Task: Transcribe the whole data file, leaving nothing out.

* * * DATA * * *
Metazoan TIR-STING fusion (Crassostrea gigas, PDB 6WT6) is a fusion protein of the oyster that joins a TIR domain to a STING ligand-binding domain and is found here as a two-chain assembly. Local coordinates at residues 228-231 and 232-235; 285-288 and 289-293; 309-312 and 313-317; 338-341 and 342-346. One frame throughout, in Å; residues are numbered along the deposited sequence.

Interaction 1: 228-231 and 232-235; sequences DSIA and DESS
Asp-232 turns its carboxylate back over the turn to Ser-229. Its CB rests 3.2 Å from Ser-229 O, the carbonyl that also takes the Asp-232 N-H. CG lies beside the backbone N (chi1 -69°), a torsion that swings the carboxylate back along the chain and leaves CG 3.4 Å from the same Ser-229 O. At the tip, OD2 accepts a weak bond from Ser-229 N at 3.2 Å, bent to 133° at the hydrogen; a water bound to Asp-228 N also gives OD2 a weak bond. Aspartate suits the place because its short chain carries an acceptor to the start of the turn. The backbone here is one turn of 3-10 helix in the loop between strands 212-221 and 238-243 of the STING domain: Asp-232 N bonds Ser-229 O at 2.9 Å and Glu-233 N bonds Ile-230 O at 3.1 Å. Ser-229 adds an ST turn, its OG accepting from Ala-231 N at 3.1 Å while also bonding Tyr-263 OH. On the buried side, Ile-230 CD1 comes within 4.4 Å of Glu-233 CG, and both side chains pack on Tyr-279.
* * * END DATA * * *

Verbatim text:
Metazoan TIR-STING fusion (Crassostrea gigas, PDB 6WT6) is a fusion protein of the oyster that joins a TIR domain to a STING ligand-binding domain and is found here as a two-chain assembly. Local coordinates at residues 228-231 and 232-235; 285-288 and 289-293; 309-312 and 313-317; 338-341 and 342-346. One frame throughout, in Å; residues are numbered along the deposited sequence.

Interaction 1: 228-231 and 232-235; sequences DSIA and DESS
Asp-232 turns its carboxylate back over the turn to Ser-229. Its CB rests 3.2 Å from Ser-229 O, the carbonyl that also takes the Asp-232 N-H. CG lies beside the backbone N (chi1 -69°), a torsion that swings the carboxylate back along the chain and leaves CG 3.4 Å from the same Ser-229 O. At the tip, OD2 accepts a weak bond from Ser-229 N at 3.2 Å, bent to 133° at the hydrogen; a water bound to Asp-228 N also gives OD2 a weak bond. Aspartate suits the place because its short chain carries an acceptor to the start of the turn. The backbone here is one turn of 3-10 helix in the loop between strands 212-221 and 238-243 of the STING domain: Asp-232 N bonds Ser-229 O at 2.9 Å and Glu-233 N bonds Ile-230 O at 3.1 Å. Ser-229 adds an ST turn, its OG accepting from Ala-231 N at 3.1 Å while also bonding Tyr-263 OH. On the buried side, Ile-230 CD1 comes within 4.4 Å of Glu-233 CG, and both side chains pack on Tyr-279.